Sanu Maya Gurung is a cheerful 20-year-old. She left her home village last year to work in Hong Kong as a domestic worker. She was full of excitement and hope, presuming the workload would be light and she could send money home to her family in Nepal.
Sanumaya's spontaneity and cheerfulness became the very traits that made her lose her job. Her mistress accused Sanu Maya of having a relationship with her husband and sacked her. She is now back in Nepal, her dreams shattered.
Nepalis working overseas are not prepared with minimal skills-training and orientation before they leave and often face exploitation, harassment and culture shock. They are often left to fend for themselves and, without proper training, end up getting the least-paying jobs.
Sanu Maya was lucky, she only got fired. Many others are physically abused, or have to endure mistreatment from family members they work for. Labour laws in Hong Kong are stricter than elsewhere, so Nepalis working there have more safeguards than in the Gulf. Still, most women are homesick and unfamiliar with the language and household implements. When there is abuse, the women don't know who to turn to.
After Hong Kong, Israel is emerging as the next big market for Nepali maids. The Labour Department says 77,000 Nepalis went abroad to work so far this year, and 733 of them were women. But the government doesn't keep count of the thousands of other women who travel overland to India and fly out from there. Official figures show 417 of the women landed up in Hong Kong, 112 in Israel, 63 in Korea and 50 in the UAE.
Prem Chandra Rai is president of the Far East Overseas Nepali Association (FEONA) and says women coming to Hong Kong to work should be given language training, orientation and skills training before they leave. This would not only enhance their earnings, but also make it easier for them to cope with alien surroundings.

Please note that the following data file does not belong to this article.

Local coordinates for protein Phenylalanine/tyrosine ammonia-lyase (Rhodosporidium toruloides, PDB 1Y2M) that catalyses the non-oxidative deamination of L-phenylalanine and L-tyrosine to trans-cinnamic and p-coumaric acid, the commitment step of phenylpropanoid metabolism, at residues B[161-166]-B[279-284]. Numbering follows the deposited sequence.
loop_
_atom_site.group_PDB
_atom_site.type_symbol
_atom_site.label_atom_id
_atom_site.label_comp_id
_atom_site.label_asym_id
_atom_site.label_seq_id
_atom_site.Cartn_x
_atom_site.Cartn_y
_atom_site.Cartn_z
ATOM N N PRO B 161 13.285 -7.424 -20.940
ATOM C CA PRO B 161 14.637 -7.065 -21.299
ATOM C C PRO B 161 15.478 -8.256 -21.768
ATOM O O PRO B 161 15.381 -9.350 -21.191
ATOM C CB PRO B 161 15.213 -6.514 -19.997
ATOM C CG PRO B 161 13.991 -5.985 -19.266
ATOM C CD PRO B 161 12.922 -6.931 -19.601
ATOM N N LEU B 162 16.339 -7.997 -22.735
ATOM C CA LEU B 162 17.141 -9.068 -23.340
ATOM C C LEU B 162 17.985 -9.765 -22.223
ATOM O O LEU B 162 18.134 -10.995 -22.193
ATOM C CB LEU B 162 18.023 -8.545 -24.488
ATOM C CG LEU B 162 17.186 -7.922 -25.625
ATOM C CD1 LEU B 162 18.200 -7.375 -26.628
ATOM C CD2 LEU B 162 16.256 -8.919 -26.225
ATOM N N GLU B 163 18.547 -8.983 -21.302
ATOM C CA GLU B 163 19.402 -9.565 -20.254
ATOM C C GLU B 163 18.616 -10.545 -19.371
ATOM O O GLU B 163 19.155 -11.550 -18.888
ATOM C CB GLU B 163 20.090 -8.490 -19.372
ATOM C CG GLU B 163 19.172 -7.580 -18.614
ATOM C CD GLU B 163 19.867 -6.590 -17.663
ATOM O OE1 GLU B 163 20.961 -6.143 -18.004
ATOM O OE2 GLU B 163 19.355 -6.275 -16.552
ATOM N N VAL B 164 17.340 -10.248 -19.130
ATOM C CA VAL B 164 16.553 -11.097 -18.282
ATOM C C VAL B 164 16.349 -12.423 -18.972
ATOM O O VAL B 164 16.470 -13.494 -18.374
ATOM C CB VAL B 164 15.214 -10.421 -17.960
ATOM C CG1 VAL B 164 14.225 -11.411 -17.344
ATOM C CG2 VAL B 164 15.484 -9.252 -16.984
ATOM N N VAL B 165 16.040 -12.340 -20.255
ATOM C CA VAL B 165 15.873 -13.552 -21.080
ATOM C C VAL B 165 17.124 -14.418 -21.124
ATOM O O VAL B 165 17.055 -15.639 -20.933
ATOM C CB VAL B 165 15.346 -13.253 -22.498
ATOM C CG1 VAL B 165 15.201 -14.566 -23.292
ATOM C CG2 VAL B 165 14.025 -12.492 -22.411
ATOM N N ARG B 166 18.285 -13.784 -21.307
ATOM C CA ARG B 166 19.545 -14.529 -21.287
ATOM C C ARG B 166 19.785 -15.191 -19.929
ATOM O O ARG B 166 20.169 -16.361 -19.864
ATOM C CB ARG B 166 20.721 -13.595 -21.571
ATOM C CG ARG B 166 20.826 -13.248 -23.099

Nepali women in Hong Kong get the jobs not taken by Filipino, Thai or Indonesian maids because they are regarded as relatively less skilled. Still, a Nepali maid can earn Rs 30,000 a month. Hong Kong has an estimated 250,000 domestic workers from these countries and about 1,400 of them are Nepalis.
"Despite legal protection, most Nepalis are duped because of the language barrier, lack of experience and ignorance of the lifestyle prevailing here," says Rai. Many unsuspecting Nepali women sign papers given to them by middlemen without agreeing on a salary figure and get cheated.
The government has made training mandatory for Nepalis going abroad to work and since the law went into effect, more than 80 'training centres' have opened in Kathmandu alone. But Nirmal Gurung, president of Nepal Foreign Employment Business Association, says there aren't enough centres to meet the demand and the quality of instruction leaves a lot to be desired.
According to the Foreign Employment Act 2042 and Code of Regulations (amended) 2053, the syllabus of the pre-departure training course should include social, economic, religious and cultural information of the country they are going to. Language and other related subjects should also be incorporated. Information on type of work the employees have to perform, whether or not it is as per contract, immigration formalities and the process of sending money home also need to be included. Most courses don't address these issues.
Janaki Ballabh Adhikari of the Foreign Employment Promotion Department agrees that there needs be a specialised curriculum for women workers. "We need to draw up new content on protection against sexual assault, harassment and family planning methods," he says.
The government has fixed a fee of Rs 700 for the mandatory two-day course, but many manpower agencies charge the fee and never give the training, especially to women workers. Manpower companies are actually not allowed to open training centres at all, but this rule is violated. The result is that many Nepali men and women are going abroad, not fully prepared to face the uncertainties of working far away from home. (Sancharika Samuha)